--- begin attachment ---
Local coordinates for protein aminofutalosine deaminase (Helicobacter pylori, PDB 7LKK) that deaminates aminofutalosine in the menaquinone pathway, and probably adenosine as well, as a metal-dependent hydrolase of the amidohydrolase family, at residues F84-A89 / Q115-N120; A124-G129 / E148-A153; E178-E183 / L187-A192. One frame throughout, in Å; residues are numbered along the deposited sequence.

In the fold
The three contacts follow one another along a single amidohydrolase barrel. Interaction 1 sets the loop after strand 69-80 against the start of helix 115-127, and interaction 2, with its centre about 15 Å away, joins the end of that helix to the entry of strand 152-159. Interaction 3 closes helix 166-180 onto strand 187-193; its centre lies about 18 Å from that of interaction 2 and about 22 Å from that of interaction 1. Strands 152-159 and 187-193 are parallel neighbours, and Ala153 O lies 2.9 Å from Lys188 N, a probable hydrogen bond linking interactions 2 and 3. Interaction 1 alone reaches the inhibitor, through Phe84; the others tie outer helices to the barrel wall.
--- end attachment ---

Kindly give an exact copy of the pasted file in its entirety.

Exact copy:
Local coordinates for protein aminofutalosine deaminase (Helicobacter pylori, PDB 7LKK) that deaminates aminofutalosine in the menaquinone pathway, and probably adenosine as well, as a metal-dependent hydrolase of the amidohydrolase family, at residues F84-A89 / Q115-N120; A124-G129 / E148-A153; E178-E183 / L187-A192. One frame throughout, in Å; residues are numbered along the deposited sequence.

In the fold
The three contacts follow one another along a single amidohydrolase barrel. Interaction 1 sets the loop after strand 69-80 against the start of helix 115-127, and interaction 2, with its centre about 15 Å away, joins the end of that helix to the entry of strand 152-159. Interaction 3 closes helix 166-180 onto strand 187-193; its centre lies about 18 Å from that of interaction 2 and about 22 Å from that of interaction 1. Strands 152-159 and 187-193 are parallel neighbours, and Ala153 O lies 2.9 Å from Lys188 N, a probable hydrogen bond linking interactions 2 and 3. Interaction 1 alone reaches the inhibitor, through Phe84; the others tie outer helices to the barrel wall.